Publish Date: 2016/11/26 - 08:46
Islamic convention this weekend in Detroit
The Islamic Organization of North America is hosting its 12th annual convention in Detroit, addressing serious challenges facing the Muslim community in America with a focus on drug and alcohol abuse, mental health issues, and rising Islamophobia.
Hawzah News Agency-The Islamic Organization of North America is hosting its 12th annual convention in Detroit this weekend. It will take place at Cobo Hall for three days, starting yesterday.
It is addressing serious challenges facing the Muslim community in America with a focus on drug and alcohol abuse, mental health issues, and rising Islamophobia, according to William Antoun, assistant outreach director of IONA.
“The rhetoric is bordering on hate-mongering. It is breeding hate in a subtle way,” said Azer Colakovic, secretary general for the group. “People feel it. People are worried.”
Addressing those concerns, and finding possible solutions, mark the nonprofit religious group’s “Living the Faith: The Struggle Continues — Confronting Challenges, Identifying Solutions,” which runs Friday through Sunday at Cobo Center.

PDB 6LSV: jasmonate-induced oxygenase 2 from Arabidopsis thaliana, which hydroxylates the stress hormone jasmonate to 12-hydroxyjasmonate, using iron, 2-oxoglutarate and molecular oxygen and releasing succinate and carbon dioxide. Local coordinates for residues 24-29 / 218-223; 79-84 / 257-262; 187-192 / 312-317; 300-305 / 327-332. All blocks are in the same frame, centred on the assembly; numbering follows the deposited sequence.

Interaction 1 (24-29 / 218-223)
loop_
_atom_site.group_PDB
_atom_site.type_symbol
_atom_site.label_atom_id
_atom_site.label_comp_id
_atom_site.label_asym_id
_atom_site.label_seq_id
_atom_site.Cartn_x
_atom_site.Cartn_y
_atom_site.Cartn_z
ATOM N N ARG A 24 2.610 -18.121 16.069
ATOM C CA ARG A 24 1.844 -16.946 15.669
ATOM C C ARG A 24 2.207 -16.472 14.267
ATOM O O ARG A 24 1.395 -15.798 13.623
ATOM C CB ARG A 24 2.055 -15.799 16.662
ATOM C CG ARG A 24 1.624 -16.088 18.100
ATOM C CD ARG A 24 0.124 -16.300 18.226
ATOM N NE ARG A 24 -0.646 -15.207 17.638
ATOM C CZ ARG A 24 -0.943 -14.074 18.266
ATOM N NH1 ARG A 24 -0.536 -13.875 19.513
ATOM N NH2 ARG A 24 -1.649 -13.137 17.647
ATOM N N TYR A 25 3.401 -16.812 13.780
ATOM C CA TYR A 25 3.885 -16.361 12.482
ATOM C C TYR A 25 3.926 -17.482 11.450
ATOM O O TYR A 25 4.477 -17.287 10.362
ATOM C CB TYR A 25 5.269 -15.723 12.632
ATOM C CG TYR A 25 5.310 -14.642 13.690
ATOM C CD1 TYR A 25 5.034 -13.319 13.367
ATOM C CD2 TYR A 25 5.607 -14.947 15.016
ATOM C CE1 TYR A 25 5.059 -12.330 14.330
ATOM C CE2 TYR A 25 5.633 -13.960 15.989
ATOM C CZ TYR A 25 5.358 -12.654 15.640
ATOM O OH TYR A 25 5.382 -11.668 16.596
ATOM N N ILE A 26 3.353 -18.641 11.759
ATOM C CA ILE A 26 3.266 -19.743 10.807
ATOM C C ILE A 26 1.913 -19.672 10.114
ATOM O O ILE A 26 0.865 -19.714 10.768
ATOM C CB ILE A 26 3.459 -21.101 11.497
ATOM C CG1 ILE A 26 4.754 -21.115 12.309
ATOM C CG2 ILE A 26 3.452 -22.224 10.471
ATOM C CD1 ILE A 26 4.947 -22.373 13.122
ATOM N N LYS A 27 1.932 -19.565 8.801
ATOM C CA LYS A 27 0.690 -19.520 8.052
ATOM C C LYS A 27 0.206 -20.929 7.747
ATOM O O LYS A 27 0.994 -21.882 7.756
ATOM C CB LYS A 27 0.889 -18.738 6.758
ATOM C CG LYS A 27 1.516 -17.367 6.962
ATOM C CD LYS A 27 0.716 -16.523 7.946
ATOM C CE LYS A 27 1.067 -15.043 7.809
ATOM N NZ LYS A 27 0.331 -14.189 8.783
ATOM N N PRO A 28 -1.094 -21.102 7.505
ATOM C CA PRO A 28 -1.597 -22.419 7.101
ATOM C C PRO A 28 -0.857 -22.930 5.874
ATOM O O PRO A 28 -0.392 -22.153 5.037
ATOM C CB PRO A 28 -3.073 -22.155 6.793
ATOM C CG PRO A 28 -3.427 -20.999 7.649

The convention, open to the public, features lectures and workshops headed by imams and educators as well as interfaith leaders tackling topics including Islamic family law, empowerment and youth advancement.
As many as 1,000 guests are expected to attend the gathering for IONA, which is based in Warren and has chapters across the country and in Canada, Colakovic said.
The event is designed to serve as a springboard for action in the community, Colakovic said. “Throughout the year we will be working on issues, identifying individuals who can work on specific challenges.”
Discrimination and targeting of Muslims has been highlighted in recent weeks following Donald Trump’s unexpected victory in the presidential election. His positions on issues such as Muslim immigration prompted protests in Metro Detroit as well as nationwide.
Meanwhile, the Council on American-Islamic Relations has noted a spike in incidents targeting American Muslims and other minority groups since Nov. 8, and Southern Poverty Law Center also found rising reports of harassment.